“Okay,” I said, and she was gone. Jeez, I thought. Five minutes and we’re breaking up already.


I thought that came from me, but it was Chester and Johnson, fighting over who was “it” in their particular game. Johnson loosened his bowtie.

“Come on! Let’s have some goddamn rules here.”

“Hey, don’t swear,” said Johnson. “Julie’s out here. You know how she feels about that.”

“Julie can kiss my…”

“Hey guys,” I broke in. “New game – I’ll be it.”

Chester laughed. “You got it, bay-bay!” He high-stepped down the row, ducking under the larger ears. Johnson squeezed between a pair of stalks and was gone.

I let them get a head start then ran all the way down, thinking Chester would be the slower of the two. Through my quickening breath I could hear shouts and laughter in the air, a whole crop of spring loonies just begging for trespassing citations. Fuck it, I thought. Fuck it all. This is fun. Isn’t this fun?

I slowed up at the end of the row and looked around, finding Chester, hands on knees, blowing out breath. I snuck in behind him like a Cherokee scout, slapped him on his upturned butt and shouted, “You’re it, bay-bay!”

“Ah shit,” Chester wheezed. “I’m it.”

I spun my wheels and took off, corn leaves slapping against my arms. I found one-half of a moon above me and reared back to howl, not giving a damn where I was going, nearing the end of the row at a full clip.

What hit me next must have had sixteen wheels and a driver named Rölf. The sound went something like Whack! Higigagiga thump! Roll roll hummmph! Something like a good James Brown tune. I ended up on my back, checking the whereabouts of my limbs while some sort of woodland creature screeched and howled next to me.

“Ah-hahahahahaha! Oh! Ay! Ah-hahahaha!” She rolled on the ground like a brown bear ridding herself of honey bees, grabbing her ribs. She tumbled around in the corn leaves, then finally lifted herself to a sitting position and pulled the hair back from her eyes. When she saw it was me, she exploded. “Michael! It’s Michael! No! Ohgh! Michael Moss! Hahahaha! Ooooh!”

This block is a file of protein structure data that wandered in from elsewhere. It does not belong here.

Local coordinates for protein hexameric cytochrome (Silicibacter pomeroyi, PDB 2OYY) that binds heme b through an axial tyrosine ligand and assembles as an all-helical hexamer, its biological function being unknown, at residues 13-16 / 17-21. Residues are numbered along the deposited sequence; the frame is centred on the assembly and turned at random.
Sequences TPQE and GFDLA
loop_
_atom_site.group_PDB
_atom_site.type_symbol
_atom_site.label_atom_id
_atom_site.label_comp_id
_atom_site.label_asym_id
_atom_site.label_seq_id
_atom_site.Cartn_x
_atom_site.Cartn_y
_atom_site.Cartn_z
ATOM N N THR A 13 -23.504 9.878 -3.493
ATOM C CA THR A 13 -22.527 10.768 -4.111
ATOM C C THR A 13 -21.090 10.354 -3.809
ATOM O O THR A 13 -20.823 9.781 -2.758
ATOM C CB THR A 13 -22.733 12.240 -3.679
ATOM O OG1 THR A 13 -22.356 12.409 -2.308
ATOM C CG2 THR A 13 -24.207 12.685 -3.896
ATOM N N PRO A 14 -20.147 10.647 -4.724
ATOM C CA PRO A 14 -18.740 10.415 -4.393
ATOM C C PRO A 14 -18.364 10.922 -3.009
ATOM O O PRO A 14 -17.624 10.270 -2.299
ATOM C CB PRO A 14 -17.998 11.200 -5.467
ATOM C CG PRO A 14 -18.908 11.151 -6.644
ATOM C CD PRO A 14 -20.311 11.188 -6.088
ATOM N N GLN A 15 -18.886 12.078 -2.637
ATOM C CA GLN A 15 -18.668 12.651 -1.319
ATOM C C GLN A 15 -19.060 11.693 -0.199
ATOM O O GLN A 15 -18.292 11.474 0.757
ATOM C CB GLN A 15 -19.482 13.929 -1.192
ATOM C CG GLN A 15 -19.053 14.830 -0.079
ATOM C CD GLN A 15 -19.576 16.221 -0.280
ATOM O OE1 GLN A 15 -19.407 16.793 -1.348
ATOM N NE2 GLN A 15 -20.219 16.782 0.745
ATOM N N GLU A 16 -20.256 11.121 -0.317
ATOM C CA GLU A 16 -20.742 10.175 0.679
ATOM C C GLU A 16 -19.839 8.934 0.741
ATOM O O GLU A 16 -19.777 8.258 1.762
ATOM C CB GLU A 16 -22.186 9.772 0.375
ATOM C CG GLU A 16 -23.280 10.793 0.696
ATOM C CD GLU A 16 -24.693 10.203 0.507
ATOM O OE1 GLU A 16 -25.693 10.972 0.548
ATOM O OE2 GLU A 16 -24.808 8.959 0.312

She rolled backwards, delirious, a jumble of sequins and hair and skin. Despite my pain, I thought it was pretty fucking hilarious myself, but I had other ideas. I pulled myself up by the base of a cornstalk, crawled over and took Amy Fine by the shoulders. When she saw what I was doing her laughter huffed to a stop, and her eyes came to mine. I took her hand in my face and brought my lips to hers, the smell of the earth and the cornstalks and the muffled shouts of our mates. I pulled back to set a duck on my trail.

“You’re magic, Amy. You have music shooting from your fingers. I want in.”

I’m not sure what I meant, but just saying it was something. I opened up Amy’s butterfly wings and reached inside, smoothing my hands over her pink-tipped breasts. She leaned to my ear and sang.

I dreamt the Lacrymosa that night. Lacrymosa means “tears” in Latin. It is the seventh movement of Mozart’s Requiem, the last thing he wrote before he died, and it will only make you cry if you are human. On the night of his death, Mozart beckoned three of his friends to his bedside to sing the parts, but he couldn’t go on. He dismissed them, then turned to the wall and breathed his last.

Making love to a butterfly in a cornfield with a song of death playing through your head. If you are not careful, there is something about this that will change you.

Photo by MJV